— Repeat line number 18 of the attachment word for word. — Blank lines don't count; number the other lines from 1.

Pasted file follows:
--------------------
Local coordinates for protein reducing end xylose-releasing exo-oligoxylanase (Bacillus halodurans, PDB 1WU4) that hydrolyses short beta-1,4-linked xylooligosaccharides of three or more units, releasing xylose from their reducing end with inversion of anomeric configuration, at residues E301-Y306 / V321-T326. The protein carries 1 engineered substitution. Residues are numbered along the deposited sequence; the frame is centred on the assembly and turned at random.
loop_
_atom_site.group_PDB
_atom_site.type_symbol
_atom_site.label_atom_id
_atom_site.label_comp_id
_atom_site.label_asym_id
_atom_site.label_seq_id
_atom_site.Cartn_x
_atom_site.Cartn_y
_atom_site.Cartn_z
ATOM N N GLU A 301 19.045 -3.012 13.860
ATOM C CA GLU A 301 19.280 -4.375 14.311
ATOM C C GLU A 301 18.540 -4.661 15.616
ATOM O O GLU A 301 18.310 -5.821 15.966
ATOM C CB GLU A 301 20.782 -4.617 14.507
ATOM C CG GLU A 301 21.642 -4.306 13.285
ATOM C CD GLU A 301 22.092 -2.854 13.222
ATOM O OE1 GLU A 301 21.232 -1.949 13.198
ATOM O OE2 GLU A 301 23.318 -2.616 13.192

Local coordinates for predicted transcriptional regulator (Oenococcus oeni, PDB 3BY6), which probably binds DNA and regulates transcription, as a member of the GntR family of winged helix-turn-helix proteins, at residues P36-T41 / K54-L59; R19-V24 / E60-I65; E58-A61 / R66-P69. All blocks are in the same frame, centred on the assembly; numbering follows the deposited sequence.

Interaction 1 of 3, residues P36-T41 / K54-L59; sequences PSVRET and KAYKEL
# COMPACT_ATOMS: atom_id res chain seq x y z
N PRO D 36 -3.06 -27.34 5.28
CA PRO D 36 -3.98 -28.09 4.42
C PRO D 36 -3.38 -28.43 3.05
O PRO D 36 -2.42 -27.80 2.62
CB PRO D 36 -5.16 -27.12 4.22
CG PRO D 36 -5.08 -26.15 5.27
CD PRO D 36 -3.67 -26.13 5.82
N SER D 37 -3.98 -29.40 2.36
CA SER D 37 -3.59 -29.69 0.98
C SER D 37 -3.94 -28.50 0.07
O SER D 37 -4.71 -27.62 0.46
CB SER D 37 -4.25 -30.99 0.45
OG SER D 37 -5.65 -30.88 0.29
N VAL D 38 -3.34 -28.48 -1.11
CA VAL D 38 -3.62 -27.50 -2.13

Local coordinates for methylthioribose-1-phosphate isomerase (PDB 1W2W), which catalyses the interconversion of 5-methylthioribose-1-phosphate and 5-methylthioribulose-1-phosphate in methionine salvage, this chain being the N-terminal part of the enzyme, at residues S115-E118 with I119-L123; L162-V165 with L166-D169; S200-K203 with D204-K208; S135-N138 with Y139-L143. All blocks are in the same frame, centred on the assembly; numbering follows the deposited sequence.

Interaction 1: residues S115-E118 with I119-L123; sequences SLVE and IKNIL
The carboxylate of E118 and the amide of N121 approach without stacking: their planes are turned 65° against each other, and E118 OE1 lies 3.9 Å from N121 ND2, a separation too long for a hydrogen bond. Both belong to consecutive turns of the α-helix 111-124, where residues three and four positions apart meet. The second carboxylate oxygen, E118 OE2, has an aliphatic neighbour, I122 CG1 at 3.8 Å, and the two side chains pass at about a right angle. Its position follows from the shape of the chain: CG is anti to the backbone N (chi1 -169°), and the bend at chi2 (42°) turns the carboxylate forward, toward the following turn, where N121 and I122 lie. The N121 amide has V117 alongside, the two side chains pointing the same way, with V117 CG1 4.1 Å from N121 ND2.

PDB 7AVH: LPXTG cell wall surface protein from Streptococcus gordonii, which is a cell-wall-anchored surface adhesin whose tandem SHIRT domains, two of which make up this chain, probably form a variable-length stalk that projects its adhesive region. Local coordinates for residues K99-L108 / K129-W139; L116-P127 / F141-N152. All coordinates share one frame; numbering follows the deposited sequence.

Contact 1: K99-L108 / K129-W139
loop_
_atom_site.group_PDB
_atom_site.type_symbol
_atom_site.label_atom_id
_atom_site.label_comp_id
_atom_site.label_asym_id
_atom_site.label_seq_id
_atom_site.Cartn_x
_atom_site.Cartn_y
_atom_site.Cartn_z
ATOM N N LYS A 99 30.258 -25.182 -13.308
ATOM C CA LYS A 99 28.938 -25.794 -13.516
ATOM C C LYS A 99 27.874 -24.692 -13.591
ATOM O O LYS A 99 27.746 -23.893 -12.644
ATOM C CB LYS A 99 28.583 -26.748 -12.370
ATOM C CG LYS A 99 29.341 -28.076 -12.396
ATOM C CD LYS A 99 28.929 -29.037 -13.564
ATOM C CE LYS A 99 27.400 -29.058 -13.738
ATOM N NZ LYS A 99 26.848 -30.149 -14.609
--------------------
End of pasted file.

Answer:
ATOM C CD GLU A 301 22.092 -2.854 13.222